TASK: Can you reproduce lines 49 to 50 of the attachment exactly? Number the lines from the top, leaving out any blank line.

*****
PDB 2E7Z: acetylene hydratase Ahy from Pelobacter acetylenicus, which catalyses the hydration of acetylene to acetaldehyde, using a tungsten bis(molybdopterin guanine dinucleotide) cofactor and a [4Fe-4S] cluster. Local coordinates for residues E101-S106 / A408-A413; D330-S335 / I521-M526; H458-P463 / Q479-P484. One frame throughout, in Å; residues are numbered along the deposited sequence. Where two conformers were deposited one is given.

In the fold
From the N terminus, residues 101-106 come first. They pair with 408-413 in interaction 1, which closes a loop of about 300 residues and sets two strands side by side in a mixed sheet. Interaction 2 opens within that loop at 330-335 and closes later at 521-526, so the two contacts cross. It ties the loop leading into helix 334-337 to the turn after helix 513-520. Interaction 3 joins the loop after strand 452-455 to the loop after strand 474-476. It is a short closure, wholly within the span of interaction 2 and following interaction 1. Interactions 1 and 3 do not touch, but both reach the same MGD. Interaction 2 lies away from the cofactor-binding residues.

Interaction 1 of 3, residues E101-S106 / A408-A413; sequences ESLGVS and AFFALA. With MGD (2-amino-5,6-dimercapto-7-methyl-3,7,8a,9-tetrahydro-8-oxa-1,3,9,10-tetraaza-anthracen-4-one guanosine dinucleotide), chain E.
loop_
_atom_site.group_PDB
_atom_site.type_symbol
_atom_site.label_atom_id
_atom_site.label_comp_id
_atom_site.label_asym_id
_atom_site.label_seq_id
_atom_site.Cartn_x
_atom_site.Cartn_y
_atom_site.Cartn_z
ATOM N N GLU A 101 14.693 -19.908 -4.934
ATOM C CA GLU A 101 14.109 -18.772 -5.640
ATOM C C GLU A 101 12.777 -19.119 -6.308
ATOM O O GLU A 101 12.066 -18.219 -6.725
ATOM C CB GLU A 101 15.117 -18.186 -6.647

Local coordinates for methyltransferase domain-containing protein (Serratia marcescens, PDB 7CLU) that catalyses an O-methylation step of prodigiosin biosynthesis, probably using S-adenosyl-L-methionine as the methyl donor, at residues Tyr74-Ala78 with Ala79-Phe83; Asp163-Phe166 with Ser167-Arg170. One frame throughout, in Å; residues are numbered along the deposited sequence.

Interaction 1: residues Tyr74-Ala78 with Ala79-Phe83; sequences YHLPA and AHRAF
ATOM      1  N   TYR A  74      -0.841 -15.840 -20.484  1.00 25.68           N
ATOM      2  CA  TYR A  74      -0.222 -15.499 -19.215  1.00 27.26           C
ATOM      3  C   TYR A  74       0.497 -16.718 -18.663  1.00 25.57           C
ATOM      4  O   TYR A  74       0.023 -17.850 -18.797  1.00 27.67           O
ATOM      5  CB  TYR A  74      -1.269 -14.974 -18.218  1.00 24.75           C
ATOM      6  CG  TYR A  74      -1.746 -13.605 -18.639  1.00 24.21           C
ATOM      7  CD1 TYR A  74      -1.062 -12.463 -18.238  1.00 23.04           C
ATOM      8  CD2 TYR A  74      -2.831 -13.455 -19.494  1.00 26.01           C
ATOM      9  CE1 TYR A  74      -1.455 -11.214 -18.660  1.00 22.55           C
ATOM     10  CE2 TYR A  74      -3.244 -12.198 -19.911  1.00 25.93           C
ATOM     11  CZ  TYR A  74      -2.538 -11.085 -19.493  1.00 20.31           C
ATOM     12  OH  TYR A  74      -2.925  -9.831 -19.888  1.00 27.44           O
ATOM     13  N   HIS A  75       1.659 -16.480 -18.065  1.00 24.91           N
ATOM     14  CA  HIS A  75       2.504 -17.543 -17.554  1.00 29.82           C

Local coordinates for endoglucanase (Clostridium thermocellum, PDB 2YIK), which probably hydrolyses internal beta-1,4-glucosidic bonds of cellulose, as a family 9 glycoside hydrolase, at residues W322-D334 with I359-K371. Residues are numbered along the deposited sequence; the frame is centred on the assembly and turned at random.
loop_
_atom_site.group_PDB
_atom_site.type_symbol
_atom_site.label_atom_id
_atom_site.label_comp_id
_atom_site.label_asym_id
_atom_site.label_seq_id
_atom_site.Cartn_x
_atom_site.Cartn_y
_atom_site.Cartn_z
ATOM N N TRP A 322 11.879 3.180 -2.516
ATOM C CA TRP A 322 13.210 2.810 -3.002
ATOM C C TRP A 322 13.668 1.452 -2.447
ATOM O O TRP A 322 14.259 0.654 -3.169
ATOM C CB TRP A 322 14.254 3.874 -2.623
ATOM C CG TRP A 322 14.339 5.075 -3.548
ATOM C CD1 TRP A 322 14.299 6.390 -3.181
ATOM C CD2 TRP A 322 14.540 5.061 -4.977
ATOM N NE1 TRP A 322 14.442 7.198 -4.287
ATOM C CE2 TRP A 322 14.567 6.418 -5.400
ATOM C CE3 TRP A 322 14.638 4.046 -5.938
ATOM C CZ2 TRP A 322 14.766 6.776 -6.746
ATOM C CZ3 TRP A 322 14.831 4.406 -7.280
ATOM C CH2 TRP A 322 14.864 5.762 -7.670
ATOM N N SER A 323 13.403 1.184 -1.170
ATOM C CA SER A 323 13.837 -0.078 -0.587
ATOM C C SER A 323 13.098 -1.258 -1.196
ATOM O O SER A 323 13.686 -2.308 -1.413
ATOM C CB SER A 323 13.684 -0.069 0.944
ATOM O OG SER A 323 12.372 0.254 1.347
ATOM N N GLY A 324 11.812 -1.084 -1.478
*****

ATOM C C TRP A 322 13.668 1.452 -2.447
ATOM O O TRP A 322 14.259 0.654 -3.169